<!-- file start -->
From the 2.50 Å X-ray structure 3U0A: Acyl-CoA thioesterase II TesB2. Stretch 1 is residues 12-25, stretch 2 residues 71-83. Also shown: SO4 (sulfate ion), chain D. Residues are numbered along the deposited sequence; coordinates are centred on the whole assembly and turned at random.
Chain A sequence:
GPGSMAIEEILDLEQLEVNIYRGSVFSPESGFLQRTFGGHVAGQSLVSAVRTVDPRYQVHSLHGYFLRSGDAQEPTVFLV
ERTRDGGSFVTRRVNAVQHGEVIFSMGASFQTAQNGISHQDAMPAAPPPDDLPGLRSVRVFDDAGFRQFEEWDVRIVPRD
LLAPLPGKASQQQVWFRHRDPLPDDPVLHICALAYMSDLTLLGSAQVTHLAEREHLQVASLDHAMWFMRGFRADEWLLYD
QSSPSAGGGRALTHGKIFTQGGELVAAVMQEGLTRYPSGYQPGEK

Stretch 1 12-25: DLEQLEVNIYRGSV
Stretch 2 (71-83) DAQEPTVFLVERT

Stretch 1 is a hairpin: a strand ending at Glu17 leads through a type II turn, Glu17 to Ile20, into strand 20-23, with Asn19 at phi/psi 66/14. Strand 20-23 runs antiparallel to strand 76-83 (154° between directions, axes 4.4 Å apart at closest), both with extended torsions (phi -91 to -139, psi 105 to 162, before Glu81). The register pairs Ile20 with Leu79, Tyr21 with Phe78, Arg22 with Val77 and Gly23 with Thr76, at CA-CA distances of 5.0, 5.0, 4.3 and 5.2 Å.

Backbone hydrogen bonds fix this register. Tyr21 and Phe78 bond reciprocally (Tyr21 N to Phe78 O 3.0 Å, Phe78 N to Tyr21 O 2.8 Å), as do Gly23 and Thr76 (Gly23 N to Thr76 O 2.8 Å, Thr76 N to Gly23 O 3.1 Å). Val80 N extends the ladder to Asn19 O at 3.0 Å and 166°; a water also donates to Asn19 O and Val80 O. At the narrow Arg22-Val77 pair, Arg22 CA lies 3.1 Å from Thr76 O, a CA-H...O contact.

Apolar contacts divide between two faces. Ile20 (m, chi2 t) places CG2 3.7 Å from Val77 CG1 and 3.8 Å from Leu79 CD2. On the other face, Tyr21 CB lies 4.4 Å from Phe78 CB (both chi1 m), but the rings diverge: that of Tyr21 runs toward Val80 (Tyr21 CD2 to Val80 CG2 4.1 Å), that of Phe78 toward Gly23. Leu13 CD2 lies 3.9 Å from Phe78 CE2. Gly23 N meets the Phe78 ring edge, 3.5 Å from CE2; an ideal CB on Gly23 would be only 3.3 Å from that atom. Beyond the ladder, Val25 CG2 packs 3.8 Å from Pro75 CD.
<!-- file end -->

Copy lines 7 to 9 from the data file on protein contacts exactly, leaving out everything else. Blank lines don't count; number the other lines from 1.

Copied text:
Stretch 1 12-25: DLEQLEVNIYRGSV
Stretch 2 (71-83) DAQEPTVFLVERT

Stretch 1 is a hairpin: a strand ending at Glu17 leads through a type II turn, Glu17 to Ile20, into strand 20-23, with Asn19 at phi/psi 66/14. Strand 20-23 runs antiparallel to strand 76-83 (154° between directions, axes 4.4 Å apart at closest), both with extended torsions (phi -91 to -139, psi 105 to 162, before Glu81). The register pairs Ile20 with Leu79, Tyr21 with Phe78, Arg22 with Val77 and Gly23 with Thr76, at CA-CA distances of 5.0, 5.0, 4.3 and 5.2 Å.